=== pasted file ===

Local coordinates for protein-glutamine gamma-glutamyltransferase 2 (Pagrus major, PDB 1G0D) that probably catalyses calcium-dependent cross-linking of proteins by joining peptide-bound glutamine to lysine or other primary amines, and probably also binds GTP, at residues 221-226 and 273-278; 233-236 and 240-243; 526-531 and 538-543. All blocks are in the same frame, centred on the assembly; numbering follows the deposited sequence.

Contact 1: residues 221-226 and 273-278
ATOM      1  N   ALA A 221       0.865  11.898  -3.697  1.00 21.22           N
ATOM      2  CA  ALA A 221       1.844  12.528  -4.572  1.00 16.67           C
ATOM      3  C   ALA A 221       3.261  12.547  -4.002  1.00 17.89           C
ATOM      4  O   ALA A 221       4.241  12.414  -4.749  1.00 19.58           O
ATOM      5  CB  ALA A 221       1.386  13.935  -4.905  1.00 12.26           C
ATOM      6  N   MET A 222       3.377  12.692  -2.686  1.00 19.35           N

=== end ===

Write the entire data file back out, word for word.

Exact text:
Local coordinates for protein-glutamine gamma-glutamyltransferase 2 (Pagrus major, PDB 1G0D) that probably catalyses calcium-dependent cross-linking of proteins by joining peptide-bound glutamine to lysine or other primary amines, and probably also binds GTP, at residues 221-226 and 273-278; 233-236 and 240-243; 526-531 and 538-543. All blocks are in the same frame, centred on the assembly; numbering follows the deposited sequence.

Contact 1: residues 221-226 and 273-278
ATOM      1  N   ALA A 221       0.865  11.898  -3.697  1.00 21.22           N
ATOM      2  CA  ALA A 221       1.844  12.528  -4.572  1.00 16.67           C
ATOM      3  C   ALA A 221       3.261  12.547  -4.002  1.00 17.89           C
ATOM      4  O   ALA A 221       4.241  12.414  -4.749  1.00 19.58           O
ATOM      5  CB  ALA A 221       1.386  13.935  -4.905  1.00 12.26           C
ATOM      6  N   MET A 222       3.377  12.692  -2.686  1.00 19.35           N